Teeth Whitening Toothpaste and Rinses
Whitening toothpaste and rinses generally cost the same as any regular store-bought toothpaste or rinse and can supplement or replace your regular toothpaste or rinse.
It may take between six and 12 weeks to see results. If you go this route, you’ll have to brush with toothpaste as normal and swish the whitening rinse in your mouth for 60 seconds twice a day before brushing your teeth.
Some experts say that whitening toothpaste and rinses may not be as effective as other over-the-counter whitening products, as they are only in contact with the teeth for less than two minutes at a time twice a day. Whitening toothpaste and rinses also contain much weaker concentrations of whitening agents than in-office procedures. However, most believe this will at least stop any further yellowing of the teeth.
Natural Teething Whitening Methods
There are a variety of home remedies to whiten your teeth, from eating fruits like strawberries and pineapples to the practice of oil pulling.8 We’ll look at a few more common home remedies that are popular today, but it’s important to remember that most of these are not proven through scientific research to be beneficial, so it’s critical you consult with your dentist or health care provider before trying any of the methods below.
Activated Charcoal for Teeth Whitening
Cost: $6 – $20
Activated charcoal has had a new surge in popularity recently, but has been cited in the medical literature since the 1800s. You can find it in everything from shampoos to face masks and more. Activated charcoal is different from the regular charcoal used in barbecue grills because it’s been oxidized through exposure to extreme heat.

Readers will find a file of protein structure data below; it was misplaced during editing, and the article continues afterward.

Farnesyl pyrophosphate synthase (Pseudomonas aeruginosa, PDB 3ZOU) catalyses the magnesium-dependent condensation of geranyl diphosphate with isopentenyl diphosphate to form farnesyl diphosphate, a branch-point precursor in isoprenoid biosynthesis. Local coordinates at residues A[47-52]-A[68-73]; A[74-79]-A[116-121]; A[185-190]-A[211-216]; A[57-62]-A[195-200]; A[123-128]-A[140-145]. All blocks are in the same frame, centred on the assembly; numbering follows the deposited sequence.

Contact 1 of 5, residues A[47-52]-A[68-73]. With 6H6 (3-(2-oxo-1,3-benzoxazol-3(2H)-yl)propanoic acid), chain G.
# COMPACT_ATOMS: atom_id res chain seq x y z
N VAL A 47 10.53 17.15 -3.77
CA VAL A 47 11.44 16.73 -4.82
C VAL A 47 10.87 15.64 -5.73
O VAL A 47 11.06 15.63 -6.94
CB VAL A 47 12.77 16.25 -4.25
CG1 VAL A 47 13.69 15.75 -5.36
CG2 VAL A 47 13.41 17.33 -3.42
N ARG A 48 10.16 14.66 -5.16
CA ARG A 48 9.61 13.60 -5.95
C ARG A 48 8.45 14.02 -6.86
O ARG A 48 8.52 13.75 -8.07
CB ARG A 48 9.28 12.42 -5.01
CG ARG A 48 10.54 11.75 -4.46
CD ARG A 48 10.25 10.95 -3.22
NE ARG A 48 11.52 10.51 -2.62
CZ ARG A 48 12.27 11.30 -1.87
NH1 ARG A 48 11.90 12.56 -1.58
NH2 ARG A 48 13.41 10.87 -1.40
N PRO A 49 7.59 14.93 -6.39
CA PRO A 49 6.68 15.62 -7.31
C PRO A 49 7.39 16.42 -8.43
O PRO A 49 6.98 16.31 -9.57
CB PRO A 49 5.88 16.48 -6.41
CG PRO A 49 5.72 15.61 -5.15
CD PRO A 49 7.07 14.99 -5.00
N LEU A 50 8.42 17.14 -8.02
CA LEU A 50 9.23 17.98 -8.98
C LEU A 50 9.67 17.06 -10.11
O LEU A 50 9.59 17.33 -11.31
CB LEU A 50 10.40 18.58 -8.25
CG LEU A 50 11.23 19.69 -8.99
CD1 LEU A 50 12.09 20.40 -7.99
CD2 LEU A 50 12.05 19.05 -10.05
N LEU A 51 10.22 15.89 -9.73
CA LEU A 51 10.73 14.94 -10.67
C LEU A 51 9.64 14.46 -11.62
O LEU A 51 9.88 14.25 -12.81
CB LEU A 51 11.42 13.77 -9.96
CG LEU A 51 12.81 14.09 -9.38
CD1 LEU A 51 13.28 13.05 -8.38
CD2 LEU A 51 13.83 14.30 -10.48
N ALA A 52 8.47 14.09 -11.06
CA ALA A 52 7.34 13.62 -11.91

Activated charcoal has a unique absorbent nature that allows it to bind to toxins and odors rather than absorbing them. Some people believe this ability to bind is what makes it effective in teeth whitening.
However, activated charcoal has not been scientifically proven to whiten teeth, and some experts believe it could even damage your teeth. The American Dental Association (ADA)9 believes that the naturally abrasive texture of activated charcoal could harm the enamel of your teeth, which could actually enhance the appearance of yellowing as the layer of dentin10 underneath becomes exposed. Because there is no data to support that activated charcoal is safe and effective, it is not eligible for the ADA’s Seal of Acceptance and also not approved by the U.S. Food and Drug Administration.